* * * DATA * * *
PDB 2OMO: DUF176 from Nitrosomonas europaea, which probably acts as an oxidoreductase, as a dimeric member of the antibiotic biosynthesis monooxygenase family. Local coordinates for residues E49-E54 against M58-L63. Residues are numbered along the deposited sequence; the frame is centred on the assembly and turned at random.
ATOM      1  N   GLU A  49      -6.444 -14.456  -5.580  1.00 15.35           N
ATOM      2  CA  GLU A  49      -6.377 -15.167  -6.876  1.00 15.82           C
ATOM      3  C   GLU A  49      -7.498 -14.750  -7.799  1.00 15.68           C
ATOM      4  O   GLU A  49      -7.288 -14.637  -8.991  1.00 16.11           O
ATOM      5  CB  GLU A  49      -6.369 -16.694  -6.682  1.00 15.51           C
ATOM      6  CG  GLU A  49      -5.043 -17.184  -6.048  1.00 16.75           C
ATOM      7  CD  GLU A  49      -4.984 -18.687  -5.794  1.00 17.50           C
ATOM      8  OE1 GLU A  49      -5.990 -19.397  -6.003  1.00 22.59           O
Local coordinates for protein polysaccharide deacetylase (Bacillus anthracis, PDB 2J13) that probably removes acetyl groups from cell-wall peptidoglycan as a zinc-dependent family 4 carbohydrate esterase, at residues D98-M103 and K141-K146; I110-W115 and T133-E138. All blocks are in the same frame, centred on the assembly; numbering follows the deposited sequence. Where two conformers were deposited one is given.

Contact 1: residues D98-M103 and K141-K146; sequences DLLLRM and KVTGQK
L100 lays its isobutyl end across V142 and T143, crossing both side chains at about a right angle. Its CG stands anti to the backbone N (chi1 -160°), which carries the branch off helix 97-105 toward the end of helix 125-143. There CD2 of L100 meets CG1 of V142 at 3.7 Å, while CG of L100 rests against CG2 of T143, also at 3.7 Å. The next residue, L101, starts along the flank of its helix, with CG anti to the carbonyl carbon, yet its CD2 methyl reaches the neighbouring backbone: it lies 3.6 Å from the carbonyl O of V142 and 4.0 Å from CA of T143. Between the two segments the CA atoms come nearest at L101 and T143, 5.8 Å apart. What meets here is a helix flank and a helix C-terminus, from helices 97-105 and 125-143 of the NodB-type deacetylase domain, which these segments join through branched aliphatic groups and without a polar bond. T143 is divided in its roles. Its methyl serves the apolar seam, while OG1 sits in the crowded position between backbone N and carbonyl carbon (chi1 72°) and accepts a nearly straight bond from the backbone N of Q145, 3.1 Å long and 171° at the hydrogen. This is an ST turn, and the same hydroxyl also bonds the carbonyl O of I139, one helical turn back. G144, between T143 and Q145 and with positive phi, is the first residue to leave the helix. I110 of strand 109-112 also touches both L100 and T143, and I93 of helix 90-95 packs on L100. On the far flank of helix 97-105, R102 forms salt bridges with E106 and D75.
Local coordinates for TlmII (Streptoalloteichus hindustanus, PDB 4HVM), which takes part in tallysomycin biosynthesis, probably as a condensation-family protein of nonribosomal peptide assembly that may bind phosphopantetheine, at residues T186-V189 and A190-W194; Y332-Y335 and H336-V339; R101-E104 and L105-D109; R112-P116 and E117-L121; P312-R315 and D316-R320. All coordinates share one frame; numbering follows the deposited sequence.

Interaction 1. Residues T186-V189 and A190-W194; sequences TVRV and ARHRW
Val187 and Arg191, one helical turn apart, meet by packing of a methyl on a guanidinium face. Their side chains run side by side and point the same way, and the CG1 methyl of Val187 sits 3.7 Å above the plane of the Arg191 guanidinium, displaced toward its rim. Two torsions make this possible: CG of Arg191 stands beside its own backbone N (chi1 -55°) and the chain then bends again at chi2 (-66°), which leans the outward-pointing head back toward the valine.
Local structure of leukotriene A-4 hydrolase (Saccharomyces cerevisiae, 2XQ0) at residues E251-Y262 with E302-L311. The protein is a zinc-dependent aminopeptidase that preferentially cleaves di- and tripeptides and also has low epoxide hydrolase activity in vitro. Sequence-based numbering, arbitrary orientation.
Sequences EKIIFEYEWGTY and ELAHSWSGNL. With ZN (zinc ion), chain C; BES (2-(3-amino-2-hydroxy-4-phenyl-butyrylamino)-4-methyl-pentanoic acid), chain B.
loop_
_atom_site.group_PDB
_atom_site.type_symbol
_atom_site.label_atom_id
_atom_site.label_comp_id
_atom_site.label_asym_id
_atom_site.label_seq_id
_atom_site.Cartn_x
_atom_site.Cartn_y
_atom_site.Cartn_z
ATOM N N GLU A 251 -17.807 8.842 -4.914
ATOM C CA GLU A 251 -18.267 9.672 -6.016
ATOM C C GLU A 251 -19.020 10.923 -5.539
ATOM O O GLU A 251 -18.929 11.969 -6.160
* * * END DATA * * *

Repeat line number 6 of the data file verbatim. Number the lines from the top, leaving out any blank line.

ATOM      5  CB  GLU A  49      -6.369 -16.694  -6.682  1.00 15.51           C